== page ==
We are anxious for our next generation to get here and take over what’s left of this world. Some of us older folks are trying to reverse our global climate emergency and we are trying to get our elected leaders and giant corporations to pay attention to us. But we are mostly failing. As members of this older, tiring generation, we pray that the youngest among us may take our places in time to make real differences.
There are hopeful signs this youth-led movement may be on its way. Last Friday, thousands of Sonoma County school students joined millions of their counterparts all around the world and walked out of school to hold public rallies calling for increased action against our climate catastrophe. One local young speaker said, “I’m ditching school today because you (adults) are ditching the planet.” Ouch.
This week, Greta Thunberg, the teen-aged climate activist from Sweden, delivered the key address at the United Nation’s Climate Action Summit. “I shouldn’t be here,” she told the world leaders. “I should be back in school, on the other side of the ocean. This is all wrong. You all come to us young people for hope. How dare you? You have stolen my dreams and my childhood with your empty words, and yet I’m one of the lucky ones. People are suffering. People are dying. Entire ecosystems are collapsing.” She accused the assembled world government leaders of ignoring 30 years of obvious science facts. (Our U.S. president was a conspicuous no-show.)
We all know all this is true. We only have to look at our local Sonoma County ocean coastline to see a tragically collapsing ecosystem that was once one of the most vibrant and diverse biological regions on our planet. We still remain very scarred from our recent wildfires, our historic floods and mounting evidence of severe weather patterns that could alter what crops we can grow here. We have set a goal to reduce our regional greenhouse gas emissions and carbon footprint by a historic level. But, now we are being told this may not be enough and we have a national leadership that is taking us in the opposite and wrong direction.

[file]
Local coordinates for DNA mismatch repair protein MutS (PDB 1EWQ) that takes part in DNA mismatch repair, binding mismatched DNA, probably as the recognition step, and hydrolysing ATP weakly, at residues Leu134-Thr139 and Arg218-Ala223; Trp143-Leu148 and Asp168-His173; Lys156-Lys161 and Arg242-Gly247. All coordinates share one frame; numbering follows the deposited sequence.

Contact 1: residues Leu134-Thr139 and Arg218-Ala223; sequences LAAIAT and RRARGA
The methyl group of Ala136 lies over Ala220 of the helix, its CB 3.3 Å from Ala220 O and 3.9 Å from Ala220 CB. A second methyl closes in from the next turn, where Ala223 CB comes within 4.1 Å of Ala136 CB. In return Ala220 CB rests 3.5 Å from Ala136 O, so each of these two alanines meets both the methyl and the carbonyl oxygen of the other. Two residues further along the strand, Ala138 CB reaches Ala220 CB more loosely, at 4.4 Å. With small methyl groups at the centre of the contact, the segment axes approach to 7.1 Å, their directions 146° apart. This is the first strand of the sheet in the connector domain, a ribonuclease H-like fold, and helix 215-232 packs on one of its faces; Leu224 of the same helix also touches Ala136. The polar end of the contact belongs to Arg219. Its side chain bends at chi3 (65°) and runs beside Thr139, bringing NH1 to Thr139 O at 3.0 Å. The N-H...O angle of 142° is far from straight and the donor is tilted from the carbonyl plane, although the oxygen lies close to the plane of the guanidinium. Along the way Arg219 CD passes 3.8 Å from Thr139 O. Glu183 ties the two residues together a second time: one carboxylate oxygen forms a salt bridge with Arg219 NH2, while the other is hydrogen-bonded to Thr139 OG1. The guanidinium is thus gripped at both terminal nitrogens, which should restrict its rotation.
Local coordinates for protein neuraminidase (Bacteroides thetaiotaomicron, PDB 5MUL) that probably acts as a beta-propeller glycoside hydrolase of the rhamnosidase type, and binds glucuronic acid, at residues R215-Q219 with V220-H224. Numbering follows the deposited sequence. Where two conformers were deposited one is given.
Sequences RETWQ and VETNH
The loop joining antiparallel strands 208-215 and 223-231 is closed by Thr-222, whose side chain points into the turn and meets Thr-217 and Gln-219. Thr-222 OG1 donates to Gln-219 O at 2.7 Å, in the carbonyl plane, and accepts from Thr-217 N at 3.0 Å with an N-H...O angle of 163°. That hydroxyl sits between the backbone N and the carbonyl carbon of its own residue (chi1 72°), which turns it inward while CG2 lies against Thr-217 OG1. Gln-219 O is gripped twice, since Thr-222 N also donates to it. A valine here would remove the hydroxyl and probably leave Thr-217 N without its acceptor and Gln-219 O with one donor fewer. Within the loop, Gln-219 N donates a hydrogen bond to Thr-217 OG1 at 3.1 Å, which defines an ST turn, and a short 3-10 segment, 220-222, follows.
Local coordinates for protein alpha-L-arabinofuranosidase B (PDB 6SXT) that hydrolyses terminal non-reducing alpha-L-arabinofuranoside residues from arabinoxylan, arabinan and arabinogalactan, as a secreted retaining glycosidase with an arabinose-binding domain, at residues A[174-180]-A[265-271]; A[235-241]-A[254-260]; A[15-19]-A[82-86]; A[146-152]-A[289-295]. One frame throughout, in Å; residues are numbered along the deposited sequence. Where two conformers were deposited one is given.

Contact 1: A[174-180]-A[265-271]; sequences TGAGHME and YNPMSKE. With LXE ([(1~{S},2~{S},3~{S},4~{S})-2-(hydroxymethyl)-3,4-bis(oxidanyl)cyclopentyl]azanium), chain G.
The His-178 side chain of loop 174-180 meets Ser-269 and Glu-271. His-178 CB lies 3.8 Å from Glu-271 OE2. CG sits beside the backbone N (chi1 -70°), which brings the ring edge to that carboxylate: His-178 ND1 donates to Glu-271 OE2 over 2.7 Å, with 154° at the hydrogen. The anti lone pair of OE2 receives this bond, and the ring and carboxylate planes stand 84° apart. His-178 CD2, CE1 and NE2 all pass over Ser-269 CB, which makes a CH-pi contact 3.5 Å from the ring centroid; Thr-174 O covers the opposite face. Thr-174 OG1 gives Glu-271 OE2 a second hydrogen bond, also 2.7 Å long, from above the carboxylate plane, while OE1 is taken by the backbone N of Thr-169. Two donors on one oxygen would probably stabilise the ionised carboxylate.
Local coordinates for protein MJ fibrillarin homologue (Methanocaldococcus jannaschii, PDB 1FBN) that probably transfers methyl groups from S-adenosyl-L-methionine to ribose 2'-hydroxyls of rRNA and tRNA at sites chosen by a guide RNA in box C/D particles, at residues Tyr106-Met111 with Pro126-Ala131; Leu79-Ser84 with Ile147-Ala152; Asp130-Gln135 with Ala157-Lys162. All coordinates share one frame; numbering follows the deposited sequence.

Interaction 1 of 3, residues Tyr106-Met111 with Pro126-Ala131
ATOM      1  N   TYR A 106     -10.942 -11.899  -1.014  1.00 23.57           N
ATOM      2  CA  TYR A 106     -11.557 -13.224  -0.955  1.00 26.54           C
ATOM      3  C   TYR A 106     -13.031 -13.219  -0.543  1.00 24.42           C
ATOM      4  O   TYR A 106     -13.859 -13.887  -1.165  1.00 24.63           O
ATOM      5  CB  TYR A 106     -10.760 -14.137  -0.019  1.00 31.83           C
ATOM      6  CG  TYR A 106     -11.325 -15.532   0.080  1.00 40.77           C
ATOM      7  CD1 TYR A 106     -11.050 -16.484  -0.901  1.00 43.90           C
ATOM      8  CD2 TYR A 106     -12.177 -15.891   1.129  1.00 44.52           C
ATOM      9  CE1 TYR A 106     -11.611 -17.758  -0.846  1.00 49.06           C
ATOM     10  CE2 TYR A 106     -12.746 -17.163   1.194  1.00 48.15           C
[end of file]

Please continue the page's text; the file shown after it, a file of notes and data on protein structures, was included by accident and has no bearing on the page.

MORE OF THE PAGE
Our current energy consumption is now trapping as much extra energy daily as 500,000 Hiroshima-class atomic bombs would release every 24 hours, according to climate scientist Jamie Hansen, considered the father of modern climate science. The Paris Climate Accord, from which President Donald Trump has withdrawn us, would not be enough to reverse our mounting climate emergency. That plan, and other related measures, would only provide a 50% chance of reducing the planet’s warming trend to salvageable levels. “Fifty percent may be acceptable to you,” Thunberg told the U.N. delegates, “(but) you rely on my generation to suck hundreds of billions of tons of your CO2 out of the air. This 50% is not acceptable to us — we, who have to live with the consequences.”
Last week, our local students took to town squares and school lawns and were just as impolite and troublesome as Thunberg. They carried signs that read, “This Is An Emergency — Act Like It,” “Make The Earth Great Again” and “Change The System, Not the Climate.”
The historic U.N. Youth Climate Summit attended by hundreds of young climate activists from a hundred countries may help ignite a youth-led revolution. One young U.N. delegate said: “We demand action. Stop wasting time. Stop hindering the work (towards a sustainable future) for short-term profits. We will hold you accountable. And if you do not remember, we will mobilize to vote you out.”
More and more young people are facing a future nightmare scenario, which we older planet inhabitants only acknowledge with lots of talk and too little walk. “We will not let you get away with this,” said Thunberg. “Right here, right now is where we draw the line.” We’re with her.